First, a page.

Recently, there have been two high-profile customer data breaches in the news that are examples of credential cracking and credential stuffing: on November 9th at Dell Computers and on October 31st at Dunkin Donuts. The Dunkin Donuts incident required all DD Perks members to change their passwords. Let’s dig a little deeper and look at the significance of these data breaches and what hackers are busy doing these days.
Credential cracking has been around for a while. Using a software application that runs automated tasks over the Internet (a.k.a., a bot), a hacker takes a list of user accounts (without passwords) and by deploying a brute force attack, continues to try various word combinations to unlock the password associated with that account. Once the password has been obtained (or “cracked”), the hacker can easily change the password so that the original user no longer has access. Since many people use the same password across numerous accounts, a practice known as credential stuffing, the hacker then attempts to crack additional accounts using the same password.
Many of us have had the experience in which we’ve tried to log in to a previously available site and found that our credentials no longer work. This is a very popular hacker tactic to use on Gmail and Yahoo email accounts since the usernames are so readily available. This hijacking of our accounts is not only frustrating but also costly.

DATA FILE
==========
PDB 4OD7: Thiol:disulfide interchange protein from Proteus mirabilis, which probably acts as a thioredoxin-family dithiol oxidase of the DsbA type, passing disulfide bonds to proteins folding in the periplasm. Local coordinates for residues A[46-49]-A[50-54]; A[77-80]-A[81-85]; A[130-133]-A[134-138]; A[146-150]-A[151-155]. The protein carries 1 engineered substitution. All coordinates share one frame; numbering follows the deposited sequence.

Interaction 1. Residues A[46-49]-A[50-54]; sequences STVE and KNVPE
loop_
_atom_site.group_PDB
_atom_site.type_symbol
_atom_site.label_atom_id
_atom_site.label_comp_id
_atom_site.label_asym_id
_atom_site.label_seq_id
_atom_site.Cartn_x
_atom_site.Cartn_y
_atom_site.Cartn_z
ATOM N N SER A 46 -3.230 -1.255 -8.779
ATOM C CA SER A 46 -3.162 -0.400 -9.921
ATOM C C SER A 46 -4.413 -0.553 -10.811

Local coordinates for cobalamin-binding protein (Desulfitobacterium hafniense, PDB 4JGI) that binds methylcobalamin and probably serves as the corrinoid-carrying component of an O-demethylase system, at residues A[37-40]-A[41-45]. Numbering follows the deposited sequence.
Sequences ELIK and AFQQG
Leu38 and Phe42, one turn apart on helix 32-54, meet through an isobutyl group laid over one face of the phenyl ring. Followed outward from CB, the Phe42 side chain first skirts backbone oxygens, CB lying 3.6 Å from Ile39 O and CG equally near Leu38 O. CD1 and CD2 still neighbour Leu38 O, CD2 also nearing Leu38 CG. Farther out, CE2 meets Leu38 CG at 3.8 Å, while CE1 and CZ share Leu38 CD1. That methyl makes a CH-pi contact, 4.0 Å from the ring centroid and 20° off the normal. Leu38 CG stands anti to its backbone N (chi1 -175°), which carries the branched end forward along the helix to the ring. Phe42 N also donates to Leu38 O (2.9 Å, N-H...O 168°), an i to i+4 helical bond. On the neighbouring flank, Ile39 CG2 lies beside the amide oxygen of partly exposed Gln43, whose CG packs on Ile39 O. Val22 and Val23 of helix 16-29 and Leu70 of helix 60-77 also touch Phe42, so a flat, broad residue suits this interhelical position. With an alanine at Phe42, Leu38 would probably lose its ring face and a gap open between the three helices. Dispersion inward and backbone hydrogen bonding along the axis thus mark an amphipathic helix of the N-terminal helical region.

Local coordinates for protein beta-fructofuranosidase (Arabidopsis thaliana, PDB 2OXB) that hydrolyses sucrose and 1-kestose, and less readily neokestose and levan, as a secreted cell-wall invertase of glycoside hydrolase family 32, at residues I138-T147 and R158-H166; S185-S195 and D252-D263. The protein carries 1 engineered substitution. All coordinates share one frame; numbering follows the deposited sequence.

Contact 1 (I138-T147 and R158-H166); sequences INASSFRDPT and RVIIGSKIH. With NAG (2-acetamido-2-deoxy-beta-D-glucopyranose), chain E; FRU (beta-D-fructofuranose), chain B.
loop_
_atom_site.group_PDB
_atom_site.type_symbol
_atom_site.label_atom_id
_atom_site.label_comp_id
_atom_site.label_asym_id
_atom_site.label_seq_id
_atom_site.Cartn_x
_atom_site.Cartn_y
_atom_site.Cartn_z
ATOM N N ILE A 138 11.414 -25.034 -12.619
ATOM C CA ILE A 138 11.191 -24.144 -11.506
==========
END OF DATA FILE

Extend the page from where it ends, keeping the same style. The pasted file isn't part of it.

Newer hacking software tools are both inexpensive and readily available, enabling hackers to apply all of the username and password combinations they have discovered to launching new attacks on multiple sites. These sites include banks, department stores, utilities, and online commerce platforms, which generally store sensitive information such as bank account and credit card numbers.
In a few cases, hackers who have discovered multiple username and password combinations for a particular site will attempt to use the information to convince the site that they have been hacked and extort money in exchange for deleting the data they acquired. Now when a site does get hacked and multiple credentials are acquired, credential stuffing activity picks up dramatically as hackers try to find other accounts and sites using that same login/password combination.
If you are diligent about your online security and you do not ever reuse a password, then credential stuffing could never work against you. Unfortunately, according to one recent survey, 81% of users have reused a password across two or more sites, and 25% of users employ the same password across a majority of their accounts. Juggling and recalling numerous passwords for all your accounts may seem arduous, but there are numerous password apps and software available to help you manage this necessary function. The conclusion is obvious: don’t use the same password across multiple sites or you will make yourself vulnerable to hackers and their credential stuffing campaigns.
If you have concerns about the security of your business data or about the password security of your employees, please give us a call.